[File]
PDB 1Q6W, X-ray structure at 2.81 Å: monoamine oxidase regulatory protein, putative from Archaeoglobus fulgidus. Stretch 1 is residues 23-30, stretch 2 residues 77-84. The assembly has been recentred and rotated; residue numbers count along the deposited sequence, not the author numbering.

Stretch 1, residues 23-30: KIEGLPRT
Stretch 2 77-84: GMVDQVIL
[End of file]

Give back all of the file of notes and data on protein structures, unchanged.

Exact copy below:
PDB 1Q6W, X-ray structure at 2.81 Å: monoamine oxidase regulatory protein, putative from Archaeoglobus fulgidus. Stretch 1 is residues 23-30, stretch 2 residues 77-84. The assembly has been recentred and rotated; residue numbers count along the deposited sequence, not the author numbering.

Stretch 1, residues 23-30: KIEGLPRT
Stretch 2 77-84: GMVDQVIL